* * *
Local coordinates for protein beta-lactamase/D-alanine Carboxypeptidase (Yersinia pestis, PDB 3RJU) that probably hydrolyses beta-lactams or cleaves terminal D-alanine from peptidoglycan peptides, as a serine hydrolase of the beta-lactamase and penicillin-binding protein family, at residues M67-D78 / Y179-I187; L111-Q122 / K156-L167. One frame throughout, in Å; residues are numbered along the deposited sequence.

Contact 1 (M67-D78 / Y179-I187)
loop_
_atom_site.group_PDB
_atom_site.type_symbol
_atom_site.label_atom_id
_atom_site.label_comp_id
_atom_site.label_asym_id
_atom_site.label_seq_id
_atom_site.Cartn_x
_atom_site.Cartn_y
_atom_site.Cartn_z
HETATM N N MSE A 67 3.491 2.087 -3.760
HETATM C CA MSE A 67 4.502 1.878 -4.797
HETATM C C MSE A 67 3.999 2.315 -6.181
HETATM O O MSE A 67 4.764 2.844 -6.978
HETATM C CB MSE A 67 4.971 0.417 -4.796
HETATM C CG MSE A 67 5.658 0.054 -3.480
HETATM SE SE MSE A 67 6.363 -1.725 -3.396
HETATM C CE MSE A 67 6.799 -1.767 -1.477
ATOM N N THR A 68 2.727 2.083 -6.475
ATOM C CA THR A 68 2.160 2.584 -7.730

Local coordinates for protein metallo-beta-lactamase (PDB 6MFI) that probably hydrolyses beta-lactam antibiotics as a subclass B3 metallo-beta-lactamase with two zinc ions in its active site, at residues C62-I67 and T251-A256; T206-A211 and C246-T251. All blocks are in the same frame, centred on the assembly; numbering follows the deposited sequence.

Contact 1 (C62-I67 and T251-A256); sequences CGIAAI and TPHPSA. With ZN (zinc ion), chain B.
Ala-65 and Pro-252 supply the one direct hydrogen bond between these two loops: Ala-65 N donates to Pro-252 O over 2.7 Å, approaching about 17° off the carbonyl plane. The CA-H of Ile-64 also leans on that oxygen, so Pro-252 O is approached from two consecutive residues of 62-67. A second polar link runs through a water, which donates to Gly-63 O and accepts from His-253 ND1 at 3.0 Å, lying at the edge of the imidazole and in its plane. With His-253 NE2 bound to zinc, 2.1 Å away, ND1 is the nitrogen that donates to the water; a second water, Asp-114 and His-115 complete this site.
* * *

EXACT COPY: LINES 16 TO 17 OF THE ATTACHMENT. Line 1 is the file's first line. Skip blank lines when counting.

HETATM O O MSE A 67 4.764 2.844 -6.978
HETATM C CB MSE A 67 4.971 0.417 -4.796